At my height of aquarium hobby, I used to got to this place called "Home Aquarium," where their motto was simply, "Get a wet pet." Never before or since did I ever go to such a ... colorful... place as this. It was in a rather obscure corner of a shopping center on the edge of "Little Vietnam" in Falls Church next to a Jiffy Lube. The front was pretty bland. But once you stepped behind the dirty, humidity-fogged windows... you saw...
... a really bland interior. I mean, this place was no frills down to the bare cement walls and floor. The multitude of aluminum metal racks that held up identical 10 gallon tanks were filled with all manner of aquatic beasts. As most happily swam, crept, or lurked around in mostly unlabeled tanks, the views of the fish were unobscured by complications like castles, fake coral, gravel, plants, or any sort of decor whatsoever. Those who have filled an empty tank know the prism effect makes the clear bottom a mirror, and shelves of these tanks looked like giant crystal cubes filled with dark shapes swimming above a layer of drifting fishy poo.
In one corner of this vast communist-era cement minimalism was a bright blue fish pond. It looked like a large version of a child's swimming pool, complete with a bright blue waterfall backdrop. The ragged and broken edges suggested it might have once been part of something larger, like a display in a children's park, perhaps stolen in the middle of the night. Water came from two sources: the top of the waterfall and a "fountain" in the middle. Both were powered by what looked like garden hoses sloppily spewing crystal clear water in chunky bursts. In the "pond" swam brightly colored koi of varying sizes: from as small at your thumb to as big as your forearm.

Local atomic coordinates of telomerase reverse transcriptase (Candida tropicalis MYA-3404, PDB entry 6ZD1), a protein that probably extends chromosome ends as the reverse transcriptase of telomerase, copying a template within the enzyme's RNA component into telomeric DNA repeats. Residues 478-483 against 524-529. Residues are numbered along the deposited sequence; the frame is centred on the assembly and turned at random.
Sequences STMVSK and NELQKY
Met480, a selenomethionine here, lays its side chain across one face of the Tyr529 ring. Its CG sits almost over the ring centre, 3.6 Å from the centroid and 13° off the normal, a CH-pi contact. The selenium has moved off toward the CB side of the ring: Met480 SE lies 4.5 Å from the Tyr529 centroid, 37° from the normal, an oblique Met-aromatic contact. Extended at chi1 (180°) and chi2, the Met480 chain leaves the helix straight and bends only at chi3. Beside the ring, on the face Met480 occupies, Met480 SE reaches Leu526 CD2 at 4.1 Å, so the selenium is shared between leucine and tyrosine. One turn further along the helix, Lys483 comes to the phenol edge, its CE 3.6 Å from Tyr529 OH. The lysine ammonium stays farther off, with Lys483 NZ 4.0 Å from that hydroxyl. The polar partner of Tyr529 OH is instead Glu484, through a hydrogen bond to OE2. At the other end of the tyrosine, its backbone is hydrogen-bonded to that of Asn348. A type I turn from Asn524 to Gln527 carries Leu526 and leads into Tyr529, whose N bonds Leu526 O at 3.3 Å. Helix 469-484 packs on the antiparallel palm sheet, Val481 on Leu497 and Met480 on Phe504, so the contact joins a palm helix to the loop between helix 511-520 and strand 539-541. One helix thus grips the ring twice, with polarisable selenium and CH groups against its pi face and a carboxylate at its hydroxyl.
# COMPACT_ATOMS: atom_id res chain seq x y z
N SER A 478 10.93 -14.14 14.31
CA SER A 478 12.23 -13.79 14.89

But dammit if every one of these fish were 100% healthy. No packs of ick-laden fish swimming amid a corpse or two. No ragged tails streaked with blood, or scales puffed out like an artichoke. To what did they owe their magnificent stamina? Was it the food? Not sure. Once, I saw a roach fall into a chiclid tank, and an Oscar the size of a dinner plate lazily turned around and swallowed it in one gulp. Good selection or care from the owners?
Doubtful on that last one. In fact, the two guys that worked there were the least likely fish enthusiasts behind a cardboard display of Tetramin you could meet at the counter. The main guy looked like he was in his 80s, and might look more at home manning a gas station in the middle of Nowhere, Pennsylvania. He wore flannel, jeans, and had a John Deere cap. His massively wrinkled face puckered in at two small eyes that faded into his skin like oily dots. His mouth was lined with an uneven picket row of tobacco-worn teeth where red gums barely clutched what was left of a supporting row. His silent partner dressed the same, but had more meat on his bones, and sported a heavy and oily black beard. Might have killed a guy. As early as last week. I never knew their names, so let's call them Frank and Ed.
Frank had next to no manners. His most common response to any questions was an angry stare amid silence. That was it. Like "How dare you bother me? I hate people!" Once in a while he'd bark back an answer like he was shouting at an empty field. He was always smoking, and sometimes he'd let his long cigarette ash tip into the koi pond or some tank he was servicing.
I recall once I bought koi (ornamental carp). Small koi. They were having a "catch your own koi for half off!" special, but gave you the common small green fish net you can get at the dollar store. The one with the green wire coat hanger for a handle? Yeah, I got 3 small koi, which was about all one could catch with that net. Oohh... half off... $3.50... Yeah, no way I would get the $500 ones that were solid muscle and probably had lobed fins and an apatite for some quick evolution on my ass. I asked him what they ate.
He stared at me.
"Like... regular goldfish food or--"
"NO!" he said like my stupidity had just trodden upon his corns with the weight of a 13-hand mule. Without moving his gaze from mine, he picked up a plastic canister, like one might get takeout egg drop soup in, burped the top off, and tossed the contents of pellets into the fish pond. What happened next was extraordinary.
The roar of the water erupted as an orgy of black, orange, gold, and white fish scrambled like piranha over one another until they were a squirming pile about a foot out of the water. Mouths gaped for morsels of koi pellets while their wild unblinking eyes slid among their brethren like a panicked horse during the Biblical Apocalypse. This writhing feeding frenzy lasted a scant few seconds before the food was gone, and the fish quickly dispersed, energetically swimming about and trying to find more morsels, but alas, only fishy poo remained.